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Re: Why investors shouldn’t panic over falling bond prices

Post by visualguy » Tue Feb 20, 2018 8:29 am

Scooter57 wrote:
Sat Feb 17, 2018 11:22 am
Consider the source. Alliance Bernstein has a stake in keeping investors buying bonds and bond funds.

All this backtestng is bogus because a 1% rate increase when bonds are at 8% is very different than one at 2%. Plus we are in a completely different market environment now with people day trading bond ETFs and derivatives. Bonds in the 1980s were sold very differently.

Nobody knows nothing is a much safer approach. There's no harm in sticking with money market funds and CDs either. The yield on bond funds right now does not compensate you for the additional risk.
+1 It's rewardless risk. Stick to CDs and stable value funds where possible.

Also, my advice is to take a part of the overall portfolio and diversify to direct real estate if you're ok with being a landlord. Good returns (including at times of inflation) in the right locations, and good tax treatment.

Greg in Idaho
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Re: Why investors shouldn’t panic over falling bond prices

Post by Greg in Idaho » Tue Feb 20, 2018 12:20 pm

I believe I understand that with (**predictions of**) increasing rates and higher inflation, risks of bond values dropping is there...but lower prices and higher yields have an upside don't they?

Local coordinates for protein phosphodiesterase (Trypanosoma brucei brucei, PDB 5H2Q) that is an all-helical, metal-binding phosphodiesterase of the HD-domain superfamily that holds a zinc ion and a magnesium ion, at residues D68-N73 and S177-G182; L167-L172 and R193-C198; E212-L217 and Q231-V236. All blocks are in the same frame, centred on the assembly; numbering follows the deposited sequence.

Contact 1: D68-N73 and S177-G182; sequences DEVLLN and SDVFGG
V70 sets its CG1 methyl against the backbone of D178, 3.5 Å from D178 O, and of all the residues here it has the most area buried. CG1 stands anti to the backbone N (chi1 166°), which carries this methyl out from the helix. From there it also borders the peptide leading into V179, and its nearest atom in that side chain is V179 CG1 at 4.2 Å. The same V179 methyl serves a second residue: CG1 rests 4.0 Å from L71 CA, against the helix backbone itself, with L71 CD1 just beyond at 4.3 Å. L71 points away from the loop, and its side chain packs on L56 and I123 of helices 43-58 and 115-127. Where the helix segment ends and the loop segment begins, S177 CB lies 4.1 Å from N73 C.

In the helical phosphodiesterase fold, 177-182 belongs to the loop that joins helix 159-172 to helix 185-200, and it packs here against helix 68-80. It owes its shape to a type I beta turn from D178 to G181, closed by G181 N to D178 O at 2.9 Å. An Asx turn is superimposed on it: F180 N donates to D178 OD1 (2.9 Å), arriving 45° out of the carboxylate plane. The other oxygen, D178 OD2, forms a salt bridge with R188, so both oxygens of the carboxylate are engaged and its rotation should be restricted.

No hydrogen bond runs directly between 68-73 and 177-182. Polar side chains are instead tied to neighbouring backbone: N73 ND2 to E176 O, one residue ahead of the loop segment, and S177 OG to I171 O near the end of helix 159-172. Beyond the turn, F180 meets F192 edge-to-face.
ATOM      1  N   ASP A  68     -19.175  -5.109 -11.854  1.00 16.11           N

Wouldn't it be better to be being bonds or bond funds now, compared to a year ago?

venkman
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Re: Why investors shouldn’t panic over falling bond prices

Post by venkman » Tue Feb 20, 2018 11:23 pm

dkturner wrote:
Mon Feb 19, 2018 10:00 am
Just a wild guess, but it may have something to do with the financial incentives management have. If your compensation is tied to the rate of growth in assets under management (or even worse, growth of new money coming into the firm) It may explain all the Vanguard ads touting low expenses.
But how much of a financial incentive for growth does Vanguard have? If they operate at cost, it doesn't matter how much they grow. They're going to continue to take in exactly what it costs them to run the funds.

There might be some incentive to grow the funds to take advantage of economies of scale, but there's only so much more they can squeeze out of that. Plus, those ER costs are borne by the fund shareholders, so there's no direct financial incentive for Vanguard to reduce them.